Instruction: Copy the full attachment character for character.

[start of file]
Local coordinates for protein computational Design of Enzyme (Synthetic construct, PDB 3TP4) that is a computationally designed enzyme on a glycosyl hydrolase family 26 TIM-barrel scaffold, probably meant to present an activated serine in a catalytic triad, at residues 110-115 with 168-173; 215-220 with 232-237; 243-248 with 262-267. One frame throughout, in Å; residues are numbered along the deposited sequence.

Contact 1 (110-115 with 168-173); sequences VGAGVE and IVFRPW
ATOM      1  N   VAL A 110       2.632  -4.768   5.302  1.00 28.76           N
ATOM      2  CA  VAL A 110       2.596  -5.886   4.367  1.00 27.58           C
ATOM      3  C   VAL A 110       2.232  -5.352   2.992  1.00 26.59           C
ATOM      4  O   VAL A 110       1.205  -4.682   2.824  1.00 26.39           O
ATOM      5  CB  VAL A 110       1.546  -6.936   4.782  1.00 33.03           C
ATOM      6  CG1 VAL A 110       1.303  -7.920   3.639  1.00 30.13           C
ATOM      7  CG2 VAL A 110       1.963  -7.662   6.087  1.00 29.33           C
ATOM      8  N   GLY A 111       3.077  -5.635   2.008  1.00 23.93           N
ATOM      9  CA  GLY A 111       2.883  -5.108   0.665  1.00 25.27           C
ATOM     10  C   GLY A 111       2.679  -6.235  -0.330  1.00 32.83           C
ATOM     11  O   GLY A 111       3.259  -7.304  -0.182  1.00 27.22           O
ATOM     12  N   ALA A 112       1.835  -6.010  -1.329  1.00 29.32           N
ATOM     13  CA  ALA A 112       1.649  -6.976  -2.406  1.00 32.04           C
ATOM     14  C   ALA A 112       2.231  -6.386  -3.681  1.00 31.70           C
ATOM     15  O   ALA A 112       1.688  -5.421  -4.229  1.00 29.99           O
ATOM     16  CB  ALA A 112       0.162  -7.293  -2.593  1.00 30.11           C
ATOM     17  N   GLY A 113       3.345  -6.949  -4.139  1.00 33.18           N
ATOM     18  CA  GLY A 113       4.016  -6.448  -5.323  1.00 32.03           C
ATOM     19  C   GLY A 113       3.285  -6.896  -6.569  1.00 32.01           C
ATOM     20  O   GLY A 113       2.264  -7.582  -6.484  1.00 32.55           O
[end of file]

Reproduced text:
Local coordinates for protein computational Design of Enzyme (Synthetic construct, PDB 3TP4) that is a computationally designed enzyme on a glycosyl hydrolase family 26 TIM-barrel scaffold, probably meant to present an activated serine in a catalytic triad, at residues 110-115 with 168-173; 215-220 with 232-237; 243-248 with 262-267. One frame throughout, in Å; residues are numbered along the deposited sequence.

Contact 1 (110-115 with 168-173); sequences VGAGVE and IVFRPW
ATOM      1  N   VAL A 110       2.632  -4.768   5.302  1.00 28.76           N
ATOM      2  CA  VAL A 110       2.596  -5.886   4.367  1.00 27.58           C
ATOM      3  C   VAL A 110       2.232  -5.352   2.992  1.00 26.59           C
ATOM      4  O   VAL A 110       1.205  -4.682   2.824  1.00 26.39           O
ATOM      5  CB  VAL A 110       1.546  -6.936   4.782  1.00 33.03           C
ATOM      6  CG1 VAL A 110       1.303  -7.920   3.639  1.00 30.13           C
ATOM      7  CG2 VAL A 110       1.963  -7.662   6.087  1.00 29.33           C
ATOM      8  N   GLY A 111       3.077  -5.635   2.008  1.00 23.93           N
ATOM      9  CA  GLY A 111       2.883  -5.108   0.665  1.00 25.27           C
ATOM     10  C   GLY A 111       2.679  -6.235  -0.330  1.00 32.83           C
ATOM     11  O   GLY A 111       3.259  -7.304  -0.182  1.00 27.22           O
ATOM     12  N   ALA A 112       1.835  -6.010  -1.329  1.00 29.32           N
ATOM     13  CA  ALA A 112       1.649  -6.976  -2.406  1.00 32.04           C
ATOM     14  C   ALA A 112       2.231  -6.386  -3.681  1.00 31.70           C
ATOM     15  O   ALA A 112       1.688  -5.421  -4.229  1.00 29.99           O
ATOM     16  CB  ALA A 112       0.162  -7.293  -2.593  1.00 30.11           C
ATOM     17  N   GLY A 113       3.345  -6.949  -4.139  1.00 33.18           N
ATOM     18  CA  GLY A 113       4.016  -6.448  -5.323  1.00 32.03           C
ATOM     19  C   GLY A 113       3.285  -6.896  -6.569  1.00 32.01           C
ATOM     20  O   GLY A 113       2.264  -7.582  -6.484  1.00 32.55           O